How do two guys who spent their careers in animation, comics and videogames approach making the live-action thriller They’re Watching? The only way we know how: planning, planning, planning.
We started in animation—a painstaking, time-consuming, expensive craft. In live action, many of the jobs are performed live on set, and a reasonable approximation of the work can be seen seconds after it’s captured by the camera. But nothing in animation can be accomplished live. The finished product trickles in across the span of months or years. Outlines are written, storyboards drawn then redrawn, then pitched live to the entire crew, and if it’s not working, they get redrawn and beaten into submission (the boards, not the storyboard artists). Then paper scripts are generated. The actors are recorded separately from one another, for audio clarity and to make later editing easier if dialogue needs to be cut for time.
Then the design begins: Props and vehicles are dreamed up, backgrounds drawn and painted, colors chosen for everything, characters designed and turnarounds generated for each of them. We figure out how they walk, talk, move, blink—everything. All of that work is put together into a rough animatic for the entire movie, with temp sound effects and music. And then everyone watches it. And we decide: Is this good? Because if it’s not, it’s back to the drawing board for more storyboarding and rewriting and rerecording, until it is good
And each of these stages requires multiple layers of approvals by a dozen parties, any one of whom can demand dramatic changes.
What We Learned from Animation
Compare and contrast this process to shooting in a real-world location. Don’t like the color of the trees? Too bad, maybe we can fix it in color timing. Too many buildings and electrical wires in the background? Either learn to live with it or spend thousands of dollars removing them digitally during post-production. The actors rehearse and practice and bounce ideas off one another, not needing the director to sit opposite them and try to remember how the other actors read their lines three days earlier. The costumes? Well, unless it’s Game of Thrones or a similarly high-budgeted project, those are generally bought at a store and altered to fit the actor. Animators have to design them from scratch and create them anew for every frame of the film. We know what you’re thinking: “Yeah, but what about the cinematography and the lighting?” We did that, too… three months ago with storyboards and scene layouts.
And why? Why do we plan everything down to the last detail like psychotic obsessive-compulsives? Because there’s one thing available to live-action directors which isn’t available to animation directors: retakes. In live action, you can experiment so freely and quickly that Will Ferrell was able to release two different versions of Anchorman 2 with completely different dialogue. In animation it could take weeks or months to come up with that second version of even a single scene. (Try selling that to a studio bigwig!) In animation we can edit the entire movie before we shoot a single frame. And because we can, we must. Anything else would be a waste. There’s no “let’s get that from another angle” in animation. There’s no coverage in animation. There are no take twos.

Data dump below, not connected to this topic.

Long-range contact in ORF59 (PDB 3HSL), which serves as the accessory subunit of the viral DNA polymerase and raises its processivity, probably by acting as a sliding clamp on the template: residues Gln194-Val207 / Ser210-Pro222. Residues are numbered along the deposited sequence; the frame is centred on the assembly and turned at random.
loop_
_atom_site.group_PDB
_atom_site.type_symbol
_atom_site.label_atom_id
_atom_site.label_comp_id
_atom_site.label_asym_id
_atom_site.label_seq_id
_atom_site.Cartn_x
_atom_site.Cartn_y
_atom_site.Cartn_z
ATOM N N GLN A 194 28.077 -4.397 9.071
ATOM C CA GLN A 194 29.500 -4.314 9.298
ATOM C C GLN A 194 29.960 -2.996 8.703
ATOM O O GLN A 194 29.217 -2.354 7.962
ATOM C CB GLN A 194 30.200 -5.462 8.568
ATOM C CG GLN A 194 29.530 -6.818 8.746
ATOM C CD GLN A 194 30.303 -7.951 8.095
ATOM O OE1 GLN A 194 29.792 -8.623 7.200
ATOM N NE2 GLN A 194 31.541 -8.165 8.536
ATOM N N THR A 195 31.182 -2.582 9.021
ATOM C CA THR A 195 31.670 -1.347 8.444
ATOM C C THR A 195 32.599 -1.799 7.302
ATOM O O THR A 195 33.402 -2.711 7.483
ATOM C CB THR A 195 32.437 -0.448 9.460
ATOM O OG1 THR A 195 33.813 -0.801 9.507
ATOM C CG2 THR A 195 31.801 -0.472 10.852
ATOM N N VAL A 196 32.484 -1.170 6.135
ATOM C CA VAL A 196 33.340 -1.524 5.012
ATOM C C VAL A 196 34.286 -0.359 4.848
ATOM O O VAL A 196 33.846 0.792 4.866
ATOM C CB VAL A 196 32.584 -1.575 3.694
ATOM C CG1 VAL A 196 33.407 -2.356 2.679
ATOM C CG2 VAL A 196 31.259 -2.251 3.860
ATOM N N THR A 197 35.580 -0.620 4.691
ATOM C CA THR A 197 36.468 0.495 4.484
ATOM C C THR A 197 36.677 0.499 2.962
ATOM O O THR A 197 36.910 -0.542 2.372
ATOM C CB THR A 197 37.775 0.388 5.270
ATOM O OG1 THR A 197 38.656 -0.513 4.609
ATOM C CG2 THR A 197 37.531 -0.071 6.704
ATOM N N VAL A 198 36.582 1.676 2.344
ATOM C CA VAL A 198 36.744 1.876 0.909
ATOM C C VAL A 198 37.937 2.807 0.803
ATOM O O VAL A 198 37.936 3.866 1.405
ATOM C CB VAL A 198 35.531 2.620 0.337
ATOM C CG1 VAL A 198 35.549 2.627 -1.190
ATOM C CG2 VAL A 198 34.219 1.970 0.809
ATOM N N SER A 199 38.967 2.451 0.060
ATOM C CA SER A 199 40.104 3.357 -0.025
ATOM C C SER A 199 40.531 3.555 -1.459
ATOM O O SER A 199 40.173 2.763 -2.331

This puts animation people like us in a great position to enter the independent film world, because we’re trained to know what we want before we get started, which leads to a lot less figuring things out on set. So we plan everything. And by doing that, we can keep costs low.
After working in animation, live action is easy for us. We softly murmur “action” and 100 people make the magic happen in real time. A scene that would take seven months to plan and animate is realized in 10 minutes. It’s like having a genie, but in the sure hands of guys who are used to getting only one wish. We’re expert wishers.
Frankly, we’re amazed every studio in Hollywood doesn’t recruit exclusively from the ranks of animation directors. Deadpool was directed by Tim Miller, a fellow animation director, and it cost $58 million. Compare and contrast that with the reputed $410 million budget of the upcoming Superman vs. Batman movie. If we had to guess how Miller accomplished that impossible mission? Planning and obsessive-compulsive attention to detail, the two most lethal weapons of every animation director.
What We Learned from Videogames
When we left animation and moved into videogames, we found that many of the same skills which had served us well would apply there as well. But we had to learn some new lessons, too.